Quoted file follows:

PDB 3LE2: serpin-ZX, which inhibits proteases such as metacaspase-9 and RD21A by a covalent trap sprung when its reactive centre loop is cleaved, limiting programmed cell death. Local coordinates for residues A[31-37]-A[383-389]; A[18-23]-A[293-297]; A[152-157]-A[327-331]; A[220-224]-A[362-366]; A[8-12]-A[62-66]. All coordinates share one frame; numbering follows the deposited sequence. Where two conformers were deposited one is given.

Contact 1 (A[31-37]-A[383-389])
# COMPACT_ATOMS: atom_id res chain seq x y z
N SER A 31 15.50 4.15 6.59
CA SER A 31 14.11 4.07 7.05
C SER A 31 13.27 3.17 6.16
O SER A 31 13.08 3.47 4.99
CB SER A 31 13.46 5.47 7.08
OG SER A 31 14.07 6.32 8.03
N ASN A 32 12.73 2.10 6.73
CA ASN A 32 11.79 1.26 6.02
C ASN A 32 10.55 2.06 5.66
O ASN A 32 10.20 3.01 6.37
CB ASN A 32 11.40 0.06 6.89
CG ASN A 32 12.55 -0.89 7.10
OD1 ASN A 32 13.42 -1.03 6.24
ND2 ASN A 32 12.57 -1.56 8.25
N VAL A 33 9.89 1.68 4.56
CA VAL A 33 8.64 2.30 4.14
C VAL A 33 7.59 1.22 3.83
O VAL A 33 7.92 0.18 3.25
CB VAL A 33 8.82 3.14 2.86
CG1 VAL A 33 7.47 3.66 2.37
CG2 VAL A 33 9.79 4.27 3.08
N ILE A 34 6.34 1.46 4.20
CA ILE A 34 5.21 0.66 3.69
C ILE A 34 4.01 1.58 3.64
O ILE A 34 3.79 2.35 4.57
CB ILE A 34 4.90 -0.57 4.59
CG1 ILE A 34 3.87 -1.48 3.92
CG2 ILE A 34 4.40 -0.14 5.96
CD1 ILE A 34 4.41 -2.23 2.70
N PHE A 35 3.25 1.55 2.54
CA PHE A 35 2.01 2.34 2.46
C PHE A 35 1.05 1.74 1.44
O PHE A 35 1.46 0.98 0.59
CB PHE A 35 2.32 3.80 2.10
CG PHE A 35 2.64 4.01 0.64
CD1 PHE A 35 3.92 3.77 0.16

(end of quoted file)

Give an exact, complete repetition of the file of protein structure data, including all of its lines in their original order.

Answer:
PDB 3LE2: serpin-ZX, which inhibits proteases such as metacaspase-9 and RD21A by a covalent trap sprung when its reactive centre loop is cleaved, limiting programmed cell death. Local coordinates for residues A[31-37]-A[383-389]; A[18-23]-A[293-297]; A[152-157]-A[327-331]; A[220-224]-A[362-366]; A[8-12]-A[62-66]. All coordinates share one frame; numbering follows the deposited sequence. Where two conformers were deposited one is given.

Contact 1 (A[31-37]-A[383-389])
# COMPACT_ATOMS: atom_id res chain seq x y z
N SER A 31 15.50 4.15 6.59
CA SER A 31 14.11 4.07 7.05
C SER A 31 13.27 3.17 6.16
O SER A 31 13.08 3.47 4.99
CB SER A 31 13.46 5.47 7.08
OG SER A 31 14.07 6.32 8.03
N ASN A 32 12.73 2.10 6.73
CA ASN A 32 11.79 1.26 6.02
C ASN A 32 10.55 2.06 5.66
O ASN A 32 10.20 3.01 6.37
CB ASN A 32 11.40 0.06 6.89
CG ASN A 32 12.55 -0.89 7.10
OD1 ASN A 32 13.42 -1.03 6.24
ND2 ASN A 32 12.57 -1.56 8.25
N VAL A 33 9.89 1.68 4.56
CA VAL A 33 8.64 2.30 4.14
C VAL A 33 7.59 1.22 3.83
O VAL A 33 7.92 0.18 3.25
CB VAL A 33 8.82 3.14 2.86
CG1 VAL A 33 7.47 3.66 2.37
CG2 VAL A 33 9.79 4.27 3.08
N ILE A 34 6.34 1.46 4.20
CA ILE A 34 5.21 0.66 3.69
C ILE A 34 4.01 1.58 3.64
O ILE A 34 3.79 2.35 4.57
CB ILE A 34 4.90 -0.57 4.59
CG1 ILE A 34 3.87 -1.48 3.92
CG2 ILE A 34 4.40 -0.14 5.96
CD1 ILE A 34 4.41 -2.23 2.70
N PHE A 35 3.25 1.55 2.54
CA PHE A 35 2.01 2.34 2.46
C PHE A 35 1.05 1.74 1.44
O PHE A 35 1.46 0.98 0.59
CB PHE A 35 2.32 3.80 2.10
CG PHE A 35 2.64 4.01 0.64
CD1 PHE A 35 3.92 3.77 0.16